Last year around this time, I was excited to receive a book on the artwork of William Matthews, titled Working the West.
I stumbled upon William Matthews and his watercolor artwork about 5 years ago, and absolutely fell in love with his work.
Normally, I don’t get that excited about watercolors. After all, many watercolor artwork incorporates landscapes, and dreary landscapes at that. Maybe I just haven’t seen enough watercolor artists that speak to me. However, in my opinion, William Matthew’s artwork is not only fresh and interesting, he uses the watercolors in such a way as to keep your eye moving.
In the first piece of artwork, titled Roustabouts, I ask myself why is the man in the back off balance. What is happening with the cow that we can not see. What is taking place to the right of the picture.
In the next drawing, titled Incoming, we can see the storm coming, but the dark sky hasn’t seen as a sense of alarm. Is that because they are familiar with the landscape? Are they almost home? Maybe its a passing thunderhead?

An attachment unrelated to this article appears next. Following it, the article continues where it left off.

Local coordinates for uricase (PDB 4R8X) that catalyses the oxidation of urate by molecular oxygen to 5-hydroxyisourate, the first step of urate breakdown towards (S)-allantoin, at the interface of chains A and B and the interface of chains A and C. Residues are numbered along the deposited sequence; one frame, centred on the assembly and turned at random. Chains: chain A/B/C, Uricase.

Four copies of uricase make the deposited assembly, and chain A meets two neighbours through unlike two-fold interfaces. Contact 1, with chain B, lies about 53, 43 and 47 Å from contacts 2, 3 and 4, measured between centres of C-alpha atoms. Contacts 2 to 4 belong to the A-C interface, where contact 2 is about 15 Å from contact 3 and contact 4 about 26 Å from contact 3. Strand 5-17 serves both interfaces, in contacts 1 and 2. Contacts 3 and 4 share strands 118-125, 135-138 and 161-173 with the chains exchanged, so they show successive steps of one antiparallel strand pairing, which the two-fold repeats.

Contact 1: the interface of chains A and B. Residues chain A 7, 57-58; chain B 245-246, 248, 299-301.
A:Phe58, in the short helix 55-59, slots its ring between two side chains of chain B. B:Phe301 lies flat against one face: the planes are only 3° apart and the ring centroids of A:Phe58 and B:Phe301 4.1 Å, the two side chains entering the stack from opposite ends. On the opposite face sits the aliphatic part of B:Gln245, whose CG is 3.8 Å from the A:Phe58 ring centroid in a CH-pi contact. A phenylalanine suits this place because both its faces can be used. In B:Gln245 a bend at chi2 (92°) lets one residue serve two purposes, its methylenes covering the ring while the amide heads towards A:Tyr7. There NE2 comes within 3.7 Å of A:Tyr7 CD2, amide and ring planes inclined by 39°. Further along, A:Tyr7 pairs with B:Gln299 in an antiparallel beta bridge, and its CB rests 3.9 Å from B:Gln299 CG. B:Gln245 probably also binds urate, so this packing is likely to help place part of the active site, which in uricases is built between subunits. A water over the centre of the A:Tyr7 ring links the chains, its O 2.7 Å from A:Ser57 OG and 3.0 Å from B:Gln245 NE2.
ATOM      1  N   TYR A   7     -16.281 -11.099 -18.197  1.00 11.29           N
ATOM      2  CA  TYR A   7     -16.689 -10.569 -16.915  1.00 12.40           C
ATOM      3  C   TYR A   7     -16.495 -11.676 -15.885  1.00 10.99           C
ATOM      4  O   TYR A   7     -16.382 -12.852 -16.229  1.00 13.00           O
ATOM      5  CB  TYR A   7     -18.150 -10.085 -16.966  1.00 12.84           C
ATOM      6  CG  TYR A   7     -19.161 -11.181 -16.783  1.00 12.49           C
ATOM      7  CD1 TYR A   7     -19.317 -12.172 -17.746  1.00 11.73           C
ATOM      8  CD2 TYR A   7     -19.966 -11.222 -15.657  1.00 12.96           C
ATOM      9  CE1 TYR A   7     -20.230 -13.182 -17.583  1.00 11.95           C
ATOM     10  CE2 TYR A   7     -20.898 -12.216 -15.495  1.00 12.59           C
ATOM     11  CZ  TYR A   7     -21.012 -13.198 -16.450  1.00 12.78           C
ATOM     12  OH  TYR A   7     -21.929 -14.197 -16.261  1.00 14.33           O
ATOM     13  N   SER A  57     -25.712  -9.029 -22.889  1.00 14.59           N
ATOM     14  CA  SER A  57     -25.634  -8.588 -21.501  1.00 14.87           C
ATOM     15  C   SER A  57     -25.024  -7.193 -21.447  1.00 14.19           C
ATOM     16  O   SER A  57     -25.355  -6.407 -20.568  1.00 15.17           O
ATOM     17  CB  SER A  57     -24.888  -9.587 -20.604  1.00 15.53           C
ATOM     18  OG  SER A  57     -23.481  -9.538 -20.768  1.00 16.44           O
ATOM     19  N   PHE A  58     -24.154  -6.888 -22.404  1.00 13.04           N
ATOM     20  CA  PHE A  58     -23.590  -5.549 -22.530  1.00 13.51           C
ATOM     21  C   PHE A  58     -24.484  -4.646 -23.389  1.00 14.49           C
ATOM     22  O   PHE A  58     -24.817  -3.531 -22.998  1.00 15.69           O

Thats what I love about William Matthews artwork: it tells a story revolving around the cowboy, and yet it’s more than the story. It’s how he leads your eyes into the painting and helps you see the story he is telling. The dark colors and the softness surrounding the subject matter also help to make it work together to complete the story. To quote the artist himself, “Watercolor has been my paint of choice since I was a young boy. I have always loved the freshness and transparency of watercolor; but above all, I love its fluidity.”
To see his artwork in person, come visit him at the National Cowgirl Museum Hall of Fame on December 10, 2013. I know I will be there! For more info on his upcoming event, click on the link above.
And now I leave with another favorite piece, March Flurries.